By Bob Ruggiero
By Hilary Hughes
By Peter Gerstenzang
By David R. Adler
By Devon Maloney
By Brian McManus
By Jessica Hopper
By Harley Oliver Brown
I have always found it slightly unsettling that so many of my parents' generation christened my male peers Miles. It is no easy invocation. Some may even call it a curse. Or at least a weight. Miles is beyond complicated, beyond icon, beyond genius. He is beyond his mammoth musical talent. He is in many ways, like so many great Geminis who marry their separate selves, beyond definition. Late in Miles's musical career, Stanley Crouch called him a "death's head hovering over" modern jazz. My friend, the artist Arthur Jafa, read beyond the dis and appropriated Crouch's observation in a spooky painting he calls "Winged Death Head." For folks like A.J., those who are struggling with Black genius both as an intellectual construct and a reality, the very notion of Miles can be crippling. How can we make our cinema, our fine art, our utterances, worthy of placement in the same room as say the Big Fun album cover? We are a people, no matter our conscious practices guided by ancestral worship.
Of course Miles personified cool. Was flippant. And perhaps more important, blessed us with the most essential of 21st-century survival poses irreverence. So our obsession would have smelled to him too much like a gallery foyer. Like cheap white wine. It is unlikely he would have felt honored by Cassandra Wilson's newest CD, Traveling Miles. He might have done something like spit at the album cover's photograph of her as him. But we can't be concerned with reptilian Miles when we honor him. With misogynist Miles. We bury that Miles. Bad Miles. Miles as Gabriel is who we ask to rain on us. Miles who made the trumpet whisper. Miles whose sound was in every way feminine, in every way sensual. In every way loving.
I'm just returning to Cassandra Wilson. Though many of my sister-friends rediscovered jazz because of her, I spent most of her last two albums avoiding her. Same way I avoided Tracy Chapman. I remember hearing pieces of her collaboration with producer Craig Street, and I was moved by her intimate music video for "Until." But I'm cranky and hard to please, and well, even if Joni is one of her heroes, I just plain like it better when Cassandra's playing jazz. All right, fuck it, real jazz. I've always known she is a great thinker, and have enjoyed reading the many articles that have accompanied the success of her two pop albums. But her as Miles? Her in Miles drag? Her penning lyrics to Miles (and Wayne Shorter) compositions? This was no easy sell.
Forget that the Times critic and his unskeptical friends had already found reason to celebrate I found plenty of reasons to be highly suspicious. The most glaring discrepancy in my mind was Cassandra's sound: a mud deep, rich alto. So masculine. Miles, as I suggested, is in every way piercing, womanly. So I stared at Honey in her khakis and ascot a full week before I even cracked the cellophane. It is a compelling image. I read the lyrics: " . . . the night of my conception/the stars were fixed . . . here in this quiet place we own/we're reborn." She is a magnificent writer. Still, I approach the music gingerly. Spend time with her remakes of "Someday My Prince Will Come" and "Time After Time" and am in every way satisfied. There is sweet Miles. Miles who took his time with the music. Slept with the note. And all with no horn. I see where she's going. Be it Chango or Oshun, you've got to first deal with the gatekeeper, Elegua.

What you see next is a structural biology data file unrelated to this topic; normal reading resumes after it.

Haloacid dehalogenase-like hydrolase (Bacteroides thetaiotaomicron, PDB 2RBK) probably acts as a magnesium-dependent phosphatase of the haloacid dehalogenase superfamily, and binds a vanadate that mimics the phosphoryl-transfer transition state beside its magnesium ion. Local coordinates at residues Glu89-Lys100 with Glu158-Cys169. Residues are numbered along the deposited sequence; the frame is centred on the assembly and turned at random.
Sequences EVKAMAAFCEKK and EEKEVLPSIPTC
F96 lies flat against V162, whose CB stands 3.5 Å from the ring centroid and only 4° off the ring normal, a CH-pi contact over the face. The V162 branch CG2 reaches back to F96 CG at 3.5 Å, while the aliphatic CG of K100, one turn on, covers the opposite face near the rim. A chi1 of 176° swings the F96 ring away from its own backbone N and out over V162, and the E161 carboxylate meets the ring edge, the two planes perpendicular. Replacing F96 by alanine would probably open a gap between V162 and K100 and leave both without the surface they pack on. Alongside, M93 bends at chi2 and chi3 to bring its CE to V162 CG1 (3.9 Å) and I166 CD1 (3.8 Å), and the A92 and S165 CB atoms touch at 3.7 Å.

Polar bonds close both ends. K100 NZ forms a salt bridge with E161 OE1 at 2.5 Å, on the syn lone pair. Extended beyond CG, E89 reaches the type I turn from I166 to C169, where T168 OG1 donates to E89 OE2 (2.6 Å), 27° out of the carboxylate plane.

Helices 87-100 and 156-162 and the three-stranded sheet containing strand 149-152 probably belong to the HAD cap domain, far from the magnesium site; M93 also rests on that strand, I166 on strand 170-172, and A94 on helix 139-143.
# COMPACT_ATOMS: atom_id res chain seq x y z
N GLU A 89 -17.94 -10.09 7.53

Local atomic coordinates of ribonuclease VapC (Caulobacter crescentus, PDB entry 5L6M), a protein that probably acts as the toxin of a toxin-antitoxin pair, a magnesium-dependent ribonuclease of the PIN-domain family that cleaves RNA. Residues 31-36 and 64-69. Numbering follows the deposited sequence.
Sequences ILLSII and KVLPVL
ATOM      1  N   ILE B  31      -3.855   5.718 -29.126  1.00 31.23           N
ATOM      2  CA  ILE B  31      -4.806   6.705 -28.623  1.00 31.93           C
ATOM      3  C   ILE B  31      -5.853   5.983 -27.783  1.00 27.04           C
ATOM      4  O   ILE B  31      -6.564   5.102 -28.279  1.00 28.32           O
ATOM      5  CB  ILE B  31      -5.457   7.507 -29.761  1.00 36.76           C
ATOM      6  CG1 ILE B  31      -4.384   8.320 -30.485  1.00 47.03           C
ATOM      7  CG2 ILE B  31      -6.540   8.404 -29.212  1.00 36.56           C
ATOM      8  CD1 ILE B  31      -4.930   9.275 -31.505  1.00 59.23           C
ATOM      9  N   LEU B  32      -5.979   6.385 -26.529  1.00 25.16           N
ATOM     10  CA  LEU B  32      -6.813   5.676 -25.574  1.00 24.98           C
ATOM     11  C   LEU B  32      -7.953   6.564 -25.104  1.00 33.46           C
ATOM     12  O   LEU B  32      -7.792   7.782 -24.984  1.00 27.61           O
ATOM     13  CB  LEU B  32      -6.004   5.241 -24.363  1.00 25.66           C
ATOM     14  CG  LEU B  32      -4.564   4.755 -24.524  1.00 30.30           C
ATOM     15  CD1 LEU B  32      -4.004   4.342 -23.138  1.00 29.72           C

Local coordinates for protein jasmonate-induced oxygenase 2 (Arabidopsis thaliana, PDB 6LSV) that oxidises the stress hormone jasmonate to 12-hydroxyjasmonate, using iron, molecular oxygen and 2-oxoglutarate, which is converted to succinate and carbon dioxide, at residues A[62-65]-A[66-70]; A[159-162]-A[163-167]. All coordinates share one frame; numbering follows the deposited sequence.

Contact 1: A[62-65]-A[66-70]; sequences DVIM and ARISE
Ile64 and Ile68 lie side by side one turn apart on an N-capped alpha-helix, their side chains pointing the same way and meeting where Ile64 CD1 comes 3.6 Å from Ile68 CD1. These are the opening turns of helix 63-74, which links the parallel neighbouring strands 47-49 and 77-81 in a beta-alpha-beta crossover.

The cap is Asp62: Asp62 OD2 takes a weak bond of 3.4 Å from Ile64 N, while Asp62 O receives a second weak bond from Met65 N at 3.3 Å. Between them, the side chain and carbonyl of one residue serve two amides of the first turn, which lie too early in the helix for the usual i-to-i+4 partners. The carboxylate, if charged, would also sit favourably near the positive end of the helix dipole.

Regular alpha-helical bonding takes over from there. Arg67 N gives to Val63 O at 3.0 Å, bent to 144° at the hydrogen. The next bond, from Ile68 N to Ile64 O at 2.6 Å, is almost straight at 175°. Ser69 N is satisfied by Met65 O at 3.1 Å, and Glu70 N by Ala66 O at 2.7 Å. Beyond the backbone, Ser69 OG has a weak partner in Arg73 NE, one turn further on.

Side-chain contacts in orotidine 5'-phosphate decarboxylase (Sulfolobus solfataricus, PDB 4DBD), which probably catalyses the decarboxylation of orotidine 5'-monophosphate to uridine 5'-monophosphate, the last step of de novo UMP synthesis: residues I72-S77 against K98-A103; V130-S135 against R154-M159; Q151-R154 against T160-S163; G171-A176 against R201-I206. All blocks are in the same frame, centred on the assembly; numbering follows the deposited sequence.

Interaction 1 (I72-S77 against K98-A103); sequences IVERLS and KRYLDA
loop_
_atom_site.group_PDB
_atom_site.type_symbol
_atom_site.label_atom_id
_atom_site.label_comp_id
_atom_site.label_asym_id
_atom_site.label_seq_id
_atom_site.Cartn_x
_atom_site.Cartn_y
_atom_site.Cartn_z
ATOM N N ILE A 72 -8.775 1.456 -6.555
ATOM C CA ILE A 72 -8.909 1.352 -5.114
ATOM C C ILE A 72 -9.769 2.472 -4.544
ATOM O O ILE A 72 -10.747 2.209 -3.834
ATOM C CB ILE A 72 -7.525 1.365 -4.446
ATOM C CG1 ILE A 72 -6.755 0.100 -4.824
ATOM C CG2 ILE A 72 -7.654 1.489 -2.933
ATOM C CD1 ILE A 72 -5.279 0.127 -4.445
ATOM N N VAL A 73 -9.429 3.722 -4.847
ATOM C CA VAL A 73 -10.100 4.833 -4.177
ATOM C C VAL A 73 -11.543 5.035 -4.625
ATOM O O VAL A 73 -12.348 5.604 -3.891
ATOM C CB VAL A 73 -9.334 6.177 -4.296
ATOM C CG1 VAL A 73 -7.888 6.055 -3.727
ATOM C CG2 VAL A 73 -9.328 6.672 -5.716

"Seven Steps" is a joyful interpretation that could be added to hymnbooks. Sanctified Miles. And her "Sky and Sea (Blue and Green)" from Miles's universally celebrated Kind of Blue has been in her live repertoire long enough to sound very much like perfection. On Shorter's "Never Broken (ESP)," she lays so deep in the cut, like a masked thief adding not only lyrics but a mandocello that the song becomes hers. But it is in her interpretation of "Run the Voodoo Down" from Miles's wildly inventive Bitches Brew that she truly dances with Miles. Cornet player Olu Dara, known to my generation as Nas's father, uses his horn to charm Miles from resting; Cassandra takes him down south, further than Alabama. Maybe Cuba, but more like Bahia, where resurrections are served with morning plantain. Cassandra is never mounted. Even in death, Miles is too composed for that. Sharkskin wrinkles. But she displays a cool courage that makes her tribute seem like the most natural thing. Like a road that simply must be traveled. She ignores the warnings about the duplicitous nature of the dead. That those we never really knew may not all be who we need them to be. We are discouraged from engaging them, from inviting them into our realms. But how then shall we truly embrace them in dance?